Originally Posted: Jun 29, 2011
Last Updated: Feb 27, 2020
Marna Atkin is an independent college consultant at Atkin College Counseling, LLC. She has 30 years of experience as a high school guidance counselor and three years of experience as an independent college consultant. She attended Boston University, where she earned a B.S. in elementary education, and the University of Massachusetts, where she earned a master's in education. She is a member of IECA, NACAC, and CDCA.
Insights and advice
What are some of the common challenges your students (and their parents) are currently facing in the college admission process?
Seeing the big picture. Most parents seem to have a narrow view in relation to their child and the world around them. They don't really grasp the level of competition at the top-tier colleges.
What are some of the steps you take to help them successfully overcome those challenges?
Hard core statistics (application rates, etc.) seem to have the biggest impact.
What are your top goals for the students you work with?
To have options and to have schools that are the best possible fit.
If you could give one piece of advice to college counselors who are new to the profession, what would it be?
Do the research. Dig deeper. Don't rely on one source for your information.
What are some common misconceptions that students have going into the college admission process?
That certainly varies from student to student. I would say that most students are not truly prepared for the time, energy, and work that is required for completion of the college applications.
Do you ever encounter situations in which students and their parents have different goals in mind?
Yes...mostly about location of college as it relates to distance from home.
Describe what are, in your opinion, a few of the cornerstones of a successful college admission essay.
Honesty. Sincerity. Passion (a much overused word, but it does resonate in an essay).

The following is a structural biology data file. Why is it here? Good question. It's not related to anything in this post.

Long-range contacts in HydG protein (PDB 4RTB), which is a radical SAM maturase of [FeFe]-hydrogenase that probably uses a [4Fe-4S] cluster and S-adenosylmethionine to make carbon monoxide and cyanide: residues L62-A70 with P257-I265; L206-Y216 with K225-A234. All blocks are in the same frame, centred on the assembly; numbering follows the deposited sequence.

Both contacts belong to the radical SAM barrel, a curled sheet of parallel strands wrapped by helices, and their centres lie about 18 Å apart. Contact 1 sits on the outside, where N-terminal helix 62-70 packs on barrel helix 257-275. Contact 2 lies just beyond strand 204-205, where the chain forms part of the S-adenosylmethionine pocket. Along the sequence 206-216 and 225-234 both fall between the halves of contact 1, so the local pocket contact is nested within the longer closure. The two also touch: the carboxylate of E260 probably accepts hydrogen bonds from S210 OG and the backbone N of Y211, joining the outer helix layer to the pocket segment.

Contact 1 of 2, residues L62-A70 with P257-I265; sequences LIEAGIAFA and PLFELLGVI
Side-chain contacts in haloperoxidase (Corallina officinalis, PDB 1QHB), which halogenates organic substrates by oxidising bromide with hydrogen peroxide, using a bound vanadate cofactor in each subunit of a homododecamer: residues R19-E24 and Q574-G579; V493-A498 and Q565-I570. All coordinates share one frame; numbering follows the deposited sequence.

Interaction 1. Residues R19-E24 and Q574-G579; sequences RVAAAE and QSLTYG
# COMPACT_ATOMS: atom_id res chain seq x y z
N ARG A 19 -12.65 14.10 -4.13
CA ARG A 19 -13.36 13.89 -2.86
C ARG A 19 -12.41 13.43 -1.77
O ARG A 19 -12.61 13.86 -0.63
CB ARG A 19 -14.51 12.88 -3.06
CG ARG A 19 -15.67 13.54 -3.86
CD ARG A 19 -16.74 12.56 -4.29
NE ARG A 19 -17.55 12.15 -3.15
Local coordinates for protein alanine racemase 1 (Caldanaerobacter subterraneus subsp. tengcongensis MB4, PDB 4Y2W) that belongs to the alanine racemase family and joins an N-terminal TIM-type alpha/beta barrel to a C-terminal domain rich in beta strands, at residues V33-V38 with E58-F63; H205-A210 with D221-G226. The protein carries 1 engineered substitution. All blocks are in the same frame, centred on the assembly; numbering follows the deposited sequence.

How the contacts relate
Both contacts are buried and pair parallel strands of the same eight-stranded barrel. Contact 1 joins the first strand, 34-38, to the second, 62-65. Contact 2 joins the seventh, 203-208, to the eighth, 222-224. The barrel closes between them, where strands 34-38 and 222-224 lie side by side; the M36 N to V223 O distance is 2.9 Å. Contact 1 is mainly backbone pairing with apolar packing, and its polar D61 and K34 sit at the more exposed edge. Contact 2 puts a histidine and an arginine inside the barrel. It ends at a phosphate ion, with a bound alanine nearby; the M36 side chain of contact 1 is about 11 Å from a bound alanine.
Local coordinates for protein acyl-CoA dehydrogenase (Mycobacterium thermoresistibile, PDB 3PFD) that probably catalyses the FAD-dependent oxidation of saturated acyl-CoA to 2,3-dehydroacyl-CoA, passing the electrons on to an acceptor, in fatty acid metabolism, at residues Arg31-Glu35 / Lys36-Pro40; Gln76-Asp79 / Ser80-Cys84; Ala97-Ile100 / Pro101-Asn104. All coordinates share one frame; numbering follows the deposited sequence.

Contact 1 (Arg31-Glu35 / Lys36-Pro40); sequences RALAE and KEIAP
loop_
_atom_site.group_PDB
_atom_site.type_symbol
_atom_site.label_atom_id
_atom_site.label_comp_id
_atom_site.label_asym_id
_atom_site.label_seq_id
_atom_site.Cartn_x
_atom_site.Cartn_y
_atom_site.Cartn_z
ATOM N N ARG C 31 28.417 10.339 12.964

What is your process for helping students create the list of colleges to which they will apply?
It's an ongoing process. If a student is very general, the initial list tends to be a bit large and unwieldy. If a student is more focused and has some definite ideas about characteristics of a college, possible majors, etc., the list will be more manageable. In any case, it is crucial to have some safety schools, where the student would be happy attending. I strongly encourage my students to visit as many schools as possible, within reason. A school can be perfect on paper, but the student has to be able to identify with that school.
What are, in your opinion, some of the best ways that students can make themselves stand out beyond their applications (e.g., college visits, speaking with professors, etc.)?
Certainly, what you have mentioned . . . perhaps supplemented with a résumé that highlights unique or interesting accomplishments, possibly those beyond the scope of a typical high school student (scientific research, musical accomplishments, athletic achievements). An exceptional, focused, relevant, and balanced essay will make a student stand out.
What would you consider your biggest accomplishment or your proudest moment as a college counselor?
There are many but all with the same theme: knowing that I have successfully guided students through the sometimes overwhelming college application process. This acknowledgement comes in many forms--thank you notes, e-mails, genuine compliments, and the satisfaction of knowing that the end result, in part, was due to my efforts.
Favorite book: 700 Sundays by Billy Crystal
Favorite movie: Forrest Gump
Favorite quote: Grow old along with me, the best is yet to be. -- Robert Browning
Five people you would invite to a dinner party: John F. Kennedy, Johnny Carson, Oprah Winfrey, Tom Hanks, and my husband, Bruce Atkin
Your personal motto: I don't know if it's a motto per se, but I live by a very strong work ethic and the moral value of hard work.